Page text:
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Take A Virtual Tour Of Philadelphia's Inspiring 'Mural Mile'

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Philadelphia Mural

Back in 1984, when Philadelphia was rife with crime and the city was covered in graffiti, Philadelphia's then-mayor, Wilson Goode, decided that it was time to make a change.

So he teamed up with some artists and instituted the Mural Arts Program, a program that encourages aspiring artists to leave their mark on the city. 

Since then, the program has grown into a thriving network of muralists, youth, local businesses, and Philadelphia residents all seeking to add more beauty to the City of Brotherly Love. More than 3,000 murals have now been painted all around the city, and many more are in progress.

We've heard some incredible praise for the program, so we decided to go see it in person. We took the self-guided walking tour of Mural Mile in the Center City neighborhood, and thought it was astounding. See for yourself.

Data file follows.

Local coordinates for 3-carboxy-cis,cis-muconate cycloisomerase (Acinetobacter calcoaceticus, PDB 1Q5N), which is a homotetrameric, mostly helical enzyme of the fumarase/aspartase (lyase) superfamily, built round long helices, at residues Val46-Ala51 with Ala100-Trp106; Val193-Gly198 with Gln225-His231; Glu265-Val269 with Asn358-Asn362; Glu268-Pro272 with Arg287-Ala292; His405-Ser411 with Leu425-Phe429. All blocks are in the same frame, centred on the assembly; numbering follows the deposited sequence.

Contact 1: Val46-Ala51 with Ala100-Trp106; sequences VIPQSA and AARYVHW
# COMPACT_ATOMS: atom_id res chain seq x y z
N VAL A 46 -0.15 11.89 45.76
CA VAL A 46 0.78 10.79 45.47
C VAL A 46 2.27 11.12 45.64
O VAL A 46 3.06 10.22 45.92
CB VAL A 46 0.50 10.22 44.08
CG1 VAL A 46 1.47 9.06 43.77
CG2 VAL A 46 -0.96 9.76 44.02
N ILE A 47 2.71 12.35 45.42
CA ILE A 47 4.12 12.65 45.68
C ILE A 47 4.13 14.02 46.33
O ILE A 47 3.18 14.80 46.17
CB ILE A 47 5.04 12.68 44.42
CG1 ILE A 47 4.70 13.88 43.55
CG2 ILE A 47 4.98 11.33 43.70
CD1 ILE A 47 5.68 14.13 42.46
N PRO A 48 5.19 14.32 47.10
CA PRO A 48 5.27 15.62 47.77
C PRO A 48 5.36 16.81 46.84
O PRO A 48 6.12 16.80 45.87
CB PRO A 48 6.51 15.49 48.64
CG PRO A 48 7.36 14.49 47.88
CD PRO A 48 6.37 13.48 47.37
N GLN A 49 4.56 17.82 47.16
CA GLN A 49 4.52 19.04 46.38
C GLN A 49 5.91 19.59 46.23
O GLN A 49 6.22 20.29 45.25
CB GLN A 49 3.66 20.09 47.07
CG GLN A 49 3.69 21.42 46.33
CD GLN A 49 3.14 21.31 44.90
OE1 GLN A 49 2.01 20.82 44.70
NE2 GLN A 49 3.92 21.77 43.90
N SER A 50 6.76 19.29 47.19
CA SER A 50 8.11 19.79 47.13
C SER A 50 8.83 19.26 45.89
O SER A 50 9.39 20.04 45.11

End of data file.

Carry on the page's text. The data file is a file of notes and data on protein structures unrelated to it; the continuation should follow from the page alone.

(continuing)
Photographs by Melissa Stanger/Business Insider

'A People's Progression Toward Equality'

Location: S. 8th Street & Ranstead Street

Artist: Jared Bader

This mural represents the ascent toward equality, with each level representing a step forward and the top level being the most progressive. Naturally, Abraham Lincoln—a symbol of emancipation—is depicted. Artist Jared Bader worked with the community to create this mural.

Mural, Art, Philadelphia



'Pride & Progress'

Location: S. Juniper Street & Spruce Street

Artist: Ann Northrup

Located in the heart of the Philadelphia "gayborhood," "Pride & Progress" is the largest gay-themed mural in the world. It captures the progress of the American gay rights movement, which began in Philadelphia in the 1960s. Protesters began gathering outside Independence Hall on July 4, 1966 (depicted in the painted poster on the left), and have been doing so every year since.

Mural, Art, Philadelphia



'Garden of Delight'

Location: Locust Street & Sartain Streeta

Artist: David Guinn

This mural is a tribute to the garden it stands over. The space was once a dirt lot used to store concrete, but the community worked together to transform it into a luscious flower and vegetable garden. The artist, who played in the garden as a child, captured the space in a peaceful, almost dreamy style.

Mural, Art, Philadelphia



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